WASHINGTON, DC – U.S. Sen. Sherrod Brown, D-OH, hosted a news conference call Wednesday to discuss his efforts to bring down the costs of prescription drugs and help working Ohioans and Ohio seniors with health care costs. Americans are often forced to pay more than two or three times the amount people in other countries pay for the same medicines, which means many Ohioans, including seniors, are sometimes forced to choose between filling a prescription or putting food on the table.
“It’s not a mistake that current law protects big pharmaceutical corporations’ profits, at the direct expense of patients, by prohibiting the government from negotiating better prices for the American people. Drug companies were in the room when that law was written. And it’s been something I’ve been fighting to fix ever since,” said Brown. “I’ve also pushed to stop drug price gouging. We know that the high cost of drugs is a problem. We know how to fix it: we let Medicare negotiate, we penalize companies that price gouge, and we cap out of pocket costs for patients. The purpose of prescription drugs is to allow Ohioans to live longer, healthier lives – not to line the pockets of Big Pharma executives.”
Brown has led efforts in the Senate to lower drug prices. Brown is a sponsor of several bills to lower the cost of prescription drugs and prevent drug price increases from outpacing inflation, including the Affordable Medications Act which would penalize drug companies that increase the price of their drugs without justification and also end the restriction that prevents Medicare from negotiating lower drug prices for beneficiaries.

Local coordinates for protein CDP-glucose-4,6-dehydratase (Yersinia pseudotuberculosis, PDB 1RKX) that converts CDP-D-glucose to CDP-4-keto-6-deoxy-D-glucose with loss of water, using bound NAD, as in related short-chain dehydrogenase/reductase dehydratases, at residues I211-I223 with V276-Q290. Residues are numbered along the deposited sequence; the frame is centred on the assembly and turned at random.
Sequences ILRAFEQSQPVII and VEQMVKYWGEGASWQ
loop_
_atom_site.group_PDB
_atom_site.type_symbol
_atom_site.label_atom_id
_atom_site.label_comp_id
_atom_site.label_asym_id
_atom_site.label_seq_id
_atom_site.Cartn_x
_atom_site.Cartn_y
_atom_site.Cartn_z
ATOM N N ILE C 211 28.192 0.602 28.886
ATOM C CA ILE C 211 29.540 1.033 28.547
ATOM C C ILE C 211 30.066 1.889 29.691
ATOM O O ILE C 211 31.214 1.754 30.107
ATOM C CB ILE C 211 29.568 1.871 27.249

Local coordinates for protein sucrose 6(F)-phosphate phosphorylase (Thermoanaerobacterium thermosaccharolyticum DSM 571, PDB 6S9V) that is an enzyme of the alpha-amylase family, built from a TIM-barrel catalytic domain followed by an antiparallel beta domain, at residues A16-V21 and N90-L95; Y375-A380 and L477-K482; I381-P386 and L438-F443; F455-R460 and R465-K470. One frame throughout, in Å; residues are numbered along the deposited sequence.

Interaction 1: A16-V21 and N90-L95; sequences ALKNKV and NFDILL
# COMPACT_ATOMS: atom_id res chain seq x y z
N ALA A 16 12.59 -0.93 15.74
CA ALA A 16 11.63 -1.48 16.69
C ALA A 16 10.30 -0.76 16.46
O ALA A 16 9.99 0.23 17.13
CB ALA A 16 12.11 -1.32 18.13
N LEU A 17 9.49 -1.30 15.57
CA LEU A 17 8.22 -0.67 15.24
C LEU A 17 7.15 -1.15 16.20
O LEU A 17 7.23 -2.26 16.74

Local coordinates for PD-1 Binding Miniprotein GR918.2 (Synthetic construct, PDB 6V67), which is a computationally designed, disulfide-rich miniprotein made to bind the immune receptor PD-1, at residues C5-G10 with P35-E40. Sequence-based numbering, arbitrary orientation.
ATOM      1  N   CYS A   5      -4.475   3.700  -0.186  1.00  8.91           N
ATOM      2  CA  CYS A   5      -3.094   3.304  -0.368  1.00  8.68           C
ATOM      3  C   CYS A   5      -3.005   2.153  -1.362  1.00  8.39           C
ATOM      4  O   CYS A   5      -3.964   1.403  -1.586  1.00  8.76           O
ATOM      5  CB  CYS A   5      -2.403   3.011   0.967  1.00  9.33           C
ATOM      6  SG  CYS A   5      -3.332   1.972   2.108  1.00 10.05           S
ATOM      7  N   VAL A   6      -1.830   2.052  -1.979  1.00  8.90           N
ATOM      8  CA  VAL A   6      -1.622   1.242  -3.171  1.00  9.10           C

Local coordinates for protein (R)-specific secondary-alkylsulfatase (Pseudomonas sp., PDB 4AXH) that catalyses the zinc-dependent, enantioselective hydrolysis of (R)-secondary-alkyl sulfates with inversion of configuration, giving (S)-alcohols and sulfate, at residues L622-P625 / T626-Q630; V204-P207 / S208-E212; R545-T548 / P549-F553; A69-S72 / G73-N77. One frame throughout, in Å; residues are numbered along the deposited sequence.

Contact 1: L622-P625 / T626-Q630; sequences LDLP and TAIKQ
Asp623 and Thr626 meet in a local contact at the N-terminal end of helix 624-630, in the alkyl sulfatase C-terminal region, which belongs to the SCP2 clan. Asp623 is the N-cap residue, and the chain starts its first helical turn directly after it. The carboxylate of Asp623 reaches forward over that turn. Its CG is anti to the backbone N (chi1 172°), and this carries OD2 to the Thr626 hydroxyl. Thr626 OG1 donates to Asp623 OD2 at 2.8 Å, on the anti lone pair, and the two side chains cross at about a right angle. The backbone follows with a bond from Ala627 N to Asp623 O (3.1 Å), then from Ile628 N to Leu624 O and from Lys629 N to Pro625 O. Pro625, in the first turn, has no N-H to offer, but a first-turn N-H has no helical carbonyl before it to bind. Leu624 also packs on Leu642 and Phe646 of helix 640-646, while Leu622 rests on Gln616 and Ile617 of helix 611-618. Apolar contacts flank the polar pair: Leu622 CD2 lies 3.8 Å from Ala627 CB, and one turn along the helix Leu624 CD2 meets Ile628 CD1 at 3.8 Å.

Brown also supports other efforts to lower the cost of health care for working Ohioans by capping cost of insulin at $35 a month, imposing penalties on drug manufacturers that raise prices higher than inflation and capping out-of-pocket costs for Medicare beneficiaries at $2,000 a year.
According to a recent report from AARP Public Policy Institute, brand-name drug increases continue to outpace inflation; between 2019 and 2020, the price tag for more than 250 brand name prescription drugs widely used by older Americans rose by 2.9 percent, more than two times faster than general inflation. Holly Holtzen, the director of Ohio AARP, joined Brown on the call.
“For years, prescription drug price increases have dwarfed even the highest rates of general inflation. AARP is laser-focused on four provisions, already passed by the House, that work together to lower prescription drug prices and save the Medicare program and taxpayers hundreds of billions of dollars,” said Holtzen. “More than four million people across the country, including more than 180,000 here in Ohio agree, that there will never be a better time to lower drug prices than the historic opportunity in front of Congress.”